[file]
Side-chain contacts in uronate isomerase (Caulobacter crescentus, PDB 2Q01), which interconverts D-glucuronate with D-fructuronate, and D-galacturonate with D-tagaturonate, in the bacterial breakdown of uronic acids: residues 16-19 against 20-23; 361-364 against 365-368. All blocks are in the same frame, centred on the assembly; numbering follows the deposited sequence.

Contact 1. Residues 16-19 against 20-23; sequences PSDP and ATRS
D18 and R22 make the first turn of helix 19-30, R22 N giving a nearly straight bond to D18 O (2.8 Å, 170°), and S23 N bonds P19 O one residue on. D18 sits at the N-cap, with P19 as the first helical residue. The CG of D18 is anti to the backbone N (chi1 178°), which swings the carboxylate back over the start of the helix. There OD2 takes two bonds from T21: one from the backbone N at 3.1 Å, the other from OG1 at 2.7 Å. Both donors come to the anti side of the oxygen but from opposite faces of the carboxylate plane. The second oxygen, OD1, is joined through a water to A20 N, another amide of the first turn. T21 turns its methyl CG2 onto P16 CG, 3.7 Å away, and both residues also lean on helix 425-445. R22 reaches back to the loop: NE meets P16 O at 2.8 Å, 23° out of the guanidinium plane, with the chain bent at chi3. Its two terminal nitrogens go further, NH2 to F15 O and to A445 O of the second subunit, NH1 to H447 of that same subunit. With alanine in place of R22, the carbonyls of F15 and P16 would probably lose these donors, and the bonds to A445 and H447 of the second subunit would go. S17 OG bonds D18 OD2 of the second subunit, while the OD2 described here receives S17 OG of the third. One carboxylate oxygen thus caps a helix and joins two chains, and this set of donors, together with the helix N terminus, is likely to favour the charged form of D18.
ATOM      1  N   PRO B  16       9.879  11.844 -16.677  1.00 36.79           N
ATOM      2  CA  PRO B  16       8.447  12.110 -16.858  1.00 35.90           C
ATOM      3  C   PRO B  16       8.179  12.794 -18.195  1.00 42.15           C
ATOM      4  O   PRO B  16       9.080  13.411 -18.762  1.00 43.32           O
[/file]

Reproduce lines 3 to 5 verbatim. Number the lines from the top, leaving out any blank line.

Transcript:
D18 and R22 make the first turn of helix 19-30, R22 N giving a nearly straight bond to D18 O (2.8 Å, 170°), and S23 N bonds P19 O one residue on. D18 sits at the N-cap, with P19 as the first helical residue. The CG of D18 is anti to the backbone N (chi1 178°), which swings the carboxylate back over the start of the helix. There OD2 takes two bonds from T21: one from the backbone N at 3.1 Å, the other from OG1 at 2.7 Å. Both donors come to the anti side of the oxygen but from opposite faces of the carboxylate plane. The second oxygen, OD1, is joined through a water to A20 N, another amide of the first turn. T21 turns its methyl CG2 onto P16 CG, 3.7 Å away, and both residues also lean on helix 425-445. R22 reaches back to the loop: NE meets P16 O at 2.8 Å, 23° out of the guanidinium plane, with the chain bent at chi3. Its two terminal nitrogens go further, NH2 to F15 O and to A445 O of the second subunit, NH1 to H447 of that same subunit. With alanine in place of R22, the carbonyls of F15 and P16 would probably lose these donors, and the bonds to A445 and H447 of the second subunit would go. S17 OG bonds D18 OD2 of the second subunit, while the OD2 described here receives S17 OG of the third. One carboxylate oxygen thus caps a helix and joins two chains, and this set of donors, together with the helix N terminus, is likely to favour the charged form of D18.
ATOM      1  N   PRO B  16       9.879  11.844 -16.677  1.00 36.79           N
ATOM      2  CA  PRO B  16       8.447  12.110 -16.858  1.00 35.90           C